• absence of central heating/poor inefficient heating systems
  • excessive damp which reduces thermal insulation

Potential landlord actions:

  • appropriate levels of thermal insulation to minimise heat loss. Level depends on location/exposure/relationship to other dwellings/buildings orientation
  • appropriate heating system safely and properly installed and maintained and controllable by occupant
  • appropriate/properly installed/maintained occupant controllable low-level background ventilation without too much heat loss/draughts
  • means for rapid ventilation at times of high moisture production in kitchens/bathrooms through fans
  • properly sited/sized permanent openings (e.g. air bricks/open-able windows)
  • properly fitting butt-jointed floor boarding/doors/windows

6) Carbon monoxide and fuel combustion products

These are all linked to the (partial) combustion of gas, oil, solid fuels for heating and cooking in dwellings.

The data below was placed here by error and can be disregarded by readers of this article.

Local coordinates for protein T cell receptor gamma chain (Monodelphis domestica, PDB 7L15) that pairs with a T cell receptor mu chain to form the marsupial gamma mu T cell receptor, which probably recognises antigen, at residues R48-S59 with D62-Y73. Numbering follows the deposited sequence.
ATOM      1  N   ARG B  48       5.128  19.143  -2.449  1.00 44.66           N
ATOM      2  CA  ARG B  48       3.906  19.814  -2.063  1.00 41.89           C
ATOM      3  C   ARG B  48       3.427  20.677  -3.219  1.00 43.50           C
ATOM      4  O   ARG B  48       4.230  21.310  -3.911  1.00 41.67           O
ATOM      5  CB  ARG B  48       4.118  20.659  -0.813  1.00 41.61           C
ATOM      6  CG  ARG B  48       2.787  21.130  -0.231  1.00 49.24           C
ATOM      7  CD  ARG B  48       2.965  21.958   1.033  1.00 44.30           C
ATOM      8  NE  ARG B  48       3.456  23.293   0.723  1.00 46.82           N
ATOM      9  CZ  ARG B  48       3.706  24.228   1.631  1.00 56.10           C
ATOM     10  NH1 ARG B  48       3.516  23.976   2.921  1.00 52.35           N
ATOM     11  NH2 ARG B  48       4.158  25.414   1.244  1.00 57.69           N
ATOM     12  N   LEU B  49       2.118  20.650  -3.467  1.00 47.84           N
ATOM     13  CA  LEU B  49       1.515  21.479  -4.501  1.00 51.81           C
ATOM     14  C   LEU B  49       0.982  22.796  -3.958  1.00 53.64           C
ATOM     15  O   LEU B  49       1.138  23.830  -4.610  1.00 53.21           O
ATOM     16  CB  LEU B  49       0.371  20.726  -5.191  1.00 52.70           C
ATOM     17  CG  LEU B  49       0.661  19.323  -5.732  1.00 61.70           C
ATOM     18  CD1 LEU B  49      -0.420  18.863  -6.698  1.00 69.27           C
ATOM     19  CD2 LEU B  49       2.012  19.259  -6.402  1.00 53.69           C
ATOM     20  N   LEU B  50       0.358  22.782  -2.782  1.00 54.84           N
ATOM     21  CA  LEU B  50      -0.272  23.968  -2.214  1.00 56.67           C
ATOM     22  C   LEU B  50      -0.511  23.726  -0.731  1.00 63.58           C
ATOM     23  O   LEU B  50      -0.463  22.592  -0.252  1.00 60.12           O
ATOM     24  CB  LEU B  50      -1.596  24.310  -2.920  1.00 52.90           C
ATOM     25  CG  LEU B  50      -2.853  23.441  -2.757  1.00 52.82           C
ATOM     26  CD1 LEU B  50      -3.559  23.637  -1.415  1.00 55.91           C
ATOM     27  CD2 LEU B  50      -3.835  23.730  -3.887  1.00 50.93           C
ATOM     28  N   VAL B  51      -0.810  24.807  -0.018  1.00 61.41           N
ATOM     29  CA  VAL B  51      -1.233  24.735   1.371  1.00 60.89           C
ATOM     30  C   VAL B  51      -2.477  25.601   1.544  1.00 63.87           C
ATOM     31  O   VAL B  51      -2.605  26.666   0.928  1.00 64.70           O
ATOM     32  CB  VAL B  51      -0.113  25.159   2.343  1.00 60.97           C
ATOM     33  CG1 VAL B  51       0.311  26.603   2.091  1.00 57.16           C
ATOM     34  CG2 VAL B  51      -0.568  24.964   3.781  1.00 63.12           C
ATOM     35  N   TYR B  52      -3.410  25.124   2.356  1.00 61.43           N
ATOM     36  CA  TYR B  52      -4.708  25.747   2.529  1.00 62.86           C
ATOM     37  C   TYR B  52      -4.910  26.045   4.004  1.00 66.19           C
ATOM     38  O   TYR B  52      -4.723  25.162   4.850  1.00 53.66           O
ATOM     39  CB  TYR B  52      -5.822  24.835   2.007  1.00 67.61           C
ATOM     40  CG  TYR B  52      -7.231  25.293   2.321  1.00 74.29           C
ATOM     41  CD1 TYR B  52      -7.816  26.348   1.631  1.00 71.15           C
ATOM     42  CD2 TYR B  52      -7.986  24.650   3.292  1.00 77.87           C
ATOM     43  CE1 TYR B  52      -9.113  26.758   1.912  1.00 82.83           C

• Nitrogen dioxide
  • respiratory damage
  • aggravated asthma
  • increased risks of bacterial and viral infection of the lung
  • Sulphur dioxide
  • bronchitis and breathlessness as a result of open fires
  • aggravated asthma


All these result from an incomplete or improper combustion of the fuel or blockages or other defects to the flue.

Carbon monoxide in dwellings:

  • incomplete combustion of all fuels containing carbon, gas, oil and solid fuels

Potential landlord actions:

  • proper installation and maintenance of gas/oil/solid fuel burning appliances
  • adequate air supply for such appliances
  • proper siting and connection with adequately sized flues
  • adequate ventilation in rooms with such appliances, including extraction where required
  • regular maintenance of flues, extractor fans and ventilation
  • gas heating appliances to be fitted with flues for correctly balanced flow of air inside and out
  • ventilated lobby between integral garage and living accommodation
  • properly sited and maintained carbon monoxide detectors.
  • regular maintenance of carbon monoxide alarms